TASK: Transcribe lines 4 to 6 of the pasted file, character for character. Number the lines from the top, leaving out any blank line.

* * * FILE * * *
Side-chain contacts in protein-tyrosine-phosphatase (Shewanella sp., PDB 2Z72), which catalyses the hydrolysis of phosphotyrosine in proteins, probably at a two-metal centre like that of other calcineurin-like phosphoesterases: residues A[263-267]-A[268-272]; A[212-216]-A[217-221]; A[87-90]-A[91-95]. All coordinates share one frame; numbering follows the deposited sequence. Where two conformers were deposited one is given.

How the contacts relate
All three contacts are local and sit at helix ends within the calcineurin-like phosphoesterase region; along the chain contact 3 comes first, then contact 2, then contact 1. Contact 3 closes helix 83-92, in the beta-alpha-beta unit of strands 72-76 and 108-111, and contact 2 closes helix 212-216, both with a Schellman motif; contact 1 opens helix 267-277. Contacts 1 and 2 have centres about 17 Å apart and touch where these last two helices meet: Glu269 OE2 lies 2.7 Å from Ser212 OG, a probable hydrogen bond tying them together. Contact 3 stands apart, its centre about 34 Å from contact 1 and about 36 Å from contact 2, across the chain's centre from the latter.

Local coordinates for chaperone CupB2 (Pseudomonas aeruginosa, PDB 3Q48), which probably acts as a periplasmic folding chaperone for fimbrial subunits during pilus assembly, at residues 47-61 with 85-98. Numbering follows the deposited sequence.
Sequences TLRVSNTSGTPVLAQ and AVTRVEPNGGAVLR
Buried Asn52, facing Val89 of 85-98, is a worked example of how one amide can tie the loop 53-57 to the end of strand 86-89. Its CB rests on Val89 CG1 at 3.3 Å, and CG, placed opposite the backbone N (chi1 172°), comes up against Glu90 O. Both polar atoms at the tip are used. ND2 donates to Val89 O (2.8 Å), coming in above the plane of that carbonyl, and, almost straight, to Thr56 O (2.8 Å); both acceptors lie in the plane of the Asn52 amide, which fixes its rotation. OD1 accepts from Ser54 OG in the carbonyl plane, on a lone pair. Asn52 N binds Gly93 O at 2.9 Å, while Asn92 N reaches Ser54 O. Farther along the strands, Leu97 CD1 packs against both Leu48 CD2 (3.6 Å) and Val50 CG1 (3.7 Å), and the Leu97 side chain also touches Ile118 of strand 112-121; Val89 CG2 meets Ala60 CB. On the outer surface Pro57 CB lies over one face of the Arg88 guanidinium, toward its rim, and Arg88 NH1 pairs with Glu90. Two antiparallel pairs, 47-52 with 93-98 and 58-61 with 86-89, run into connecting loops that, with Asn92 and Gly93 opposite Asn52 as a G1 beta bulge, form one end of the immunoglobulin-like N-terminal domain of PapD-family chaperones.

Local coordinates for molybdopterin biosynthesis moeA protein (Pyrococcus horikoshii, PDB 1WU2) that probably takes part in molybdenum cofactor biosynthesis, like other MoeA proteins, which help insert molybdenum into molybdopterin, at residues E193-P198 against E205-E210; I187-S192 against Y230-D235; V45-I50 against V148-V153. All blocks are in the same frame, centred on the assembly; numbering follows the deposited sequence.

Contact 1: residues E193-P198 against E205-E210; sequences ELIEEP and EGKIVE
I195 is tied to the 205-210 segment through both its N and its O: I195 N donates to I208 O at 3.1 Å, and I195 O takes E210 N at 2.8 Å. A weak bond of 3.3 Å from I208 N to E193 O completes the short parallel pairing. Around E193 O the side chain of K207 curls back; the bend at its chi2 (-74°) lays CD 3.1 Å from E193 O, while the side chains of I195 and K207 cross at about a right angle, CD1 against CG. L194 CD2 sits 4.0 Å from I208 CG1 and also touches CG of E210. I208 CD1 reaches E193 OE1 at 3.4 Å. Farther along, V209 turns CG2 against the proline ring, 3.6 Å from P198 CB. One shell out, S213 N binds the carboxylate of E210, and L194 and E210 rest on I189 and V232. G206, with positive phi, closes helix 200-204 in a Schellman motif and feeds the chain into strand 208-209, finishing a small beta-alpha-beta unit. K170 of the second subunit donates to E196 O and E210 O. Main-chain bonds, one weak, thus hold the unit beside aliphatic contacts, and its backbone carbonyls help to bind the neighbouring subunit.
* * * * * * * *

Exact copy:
Local coordinates for chaperone CupB2 (Pseudomonas aeruginosa, PDB 3Q48), which probably acts as a periplasmic folding chaperone for fimbrial subunits during pilus assembly, at residues 47-61 with 85-98. Numbering follows the deposited sequence.
Sequences TLRVSNTSGTPVLAQ and AVTRVEPNGGAVLR
Buried Asn52, facing Val89 of 85-98, is a worked example of how one amide can tie the loop 53-57 to the end of strand 86-89. Its CB rests on Val89 CG1 at 3.3 Å, and CG, placed opposite the backbone N (chi1 172°), comes up against Glu90 O. Both polar atoms at the tip are used. ND2 donates to Val89 O (2.8 Å), coming in above the plane of that carbonyl, and, almost straight, to Thr56 O (2.8 Å); both acceptors lie in the plane of the Asn52 amide, which fixes its rotation. OD1 accepts from Ser54 OG in the carbonyl plane, on a lone pair. Asn52 N binds Gly93 O at 2.9 Å, while Asn92 N reaches Ser54 O. Farther along the strands, Leu97 CD1 packs against both Leu48 CD2 (3.6 Å) and Val50 CG1 (3.7 Å), and the Leu97 side chain also touches Ile118 of strand 112-121; Val89 CG2 meets Ala60 CB. On the outer surface Pro57 CB lies over one face of the Arg88 guanidinium, toward its rim, and Arg88 NH1 pairs with Glu90. Two antiparallel pairs, 47-52 with 93-98 and 58-61 with 86-89, run into connecting loops that, with Asn92 and Gly93 opposite Asn52 as a G1 beta bulge, form one end of the immunoglobulin-like N-terminal domain of PapD-family chaperones.